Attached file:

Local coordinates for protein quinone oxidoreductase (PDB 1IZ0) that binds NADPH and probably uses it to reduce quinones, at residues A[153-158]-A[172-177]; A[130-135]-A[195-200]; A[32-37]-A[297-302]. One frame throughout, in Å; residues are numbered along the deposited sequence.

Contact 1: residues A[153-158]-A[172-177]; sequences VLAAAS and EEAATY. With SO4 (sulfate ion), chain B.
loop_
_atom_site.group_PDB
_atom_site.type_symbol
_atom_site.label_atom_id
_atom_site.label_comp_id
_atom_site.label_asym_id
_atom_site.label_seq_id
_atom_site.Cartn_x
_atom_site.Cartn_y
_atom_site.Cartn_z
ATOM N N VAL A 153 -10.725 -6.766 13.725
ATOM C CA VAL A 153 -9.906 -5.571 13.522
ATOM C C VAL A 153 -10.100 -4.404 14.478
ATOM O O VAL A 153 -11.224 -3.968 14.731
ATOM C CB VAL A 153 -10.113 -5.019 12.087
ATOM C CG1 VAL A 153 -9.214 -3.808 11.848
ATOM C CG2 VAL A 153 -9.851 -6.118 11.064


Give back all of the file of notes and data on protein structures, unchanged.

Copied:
Local coordinates for protein quinone oxidoreductase (PDB 1IZ0) that binds NADPH and probably uses it to reduce quinones, at residues A[153-158]-A[172-177]; A[130-135]-A[195-200]; A[32-37]-A[297-302]. One frame throughout, in Å; residues are numbered along the deposited sequence.

Contact 1: residues A[153-158]-A[172-177]; sequences VLAAAS and EEAATY. With SO4 (sulfate ion), chain B.
loop_
_atom_site.group_PDB
_atom_site.type_symbol
_atom_site.label_atom_id
_atom_site.label_comp_id
_atom_site.label_asym_id
_atom_site.label_seq_id
_atom_site.Cartn_x
_atom_site.Cartn_y
_atom_site.Cartn_z
ATOM N N VAL A 153 -10.725 -6.766 13.725
ATOM C CA VAL A 153 -9.906 -5.571 13.522
ATOM C C VAL A 153 -10.100 -4.404 14.478
ATOM O O VAL A 153 -11.224 -3.968 14.731
ATOM C CB VAL A 153 -10.113 -5.019 12.087
ATOM C CG1 VAL A 153 -9.214 -3.808 11.848
ATOM C CG2 VAL A 153 -9.851 -6.118 11.064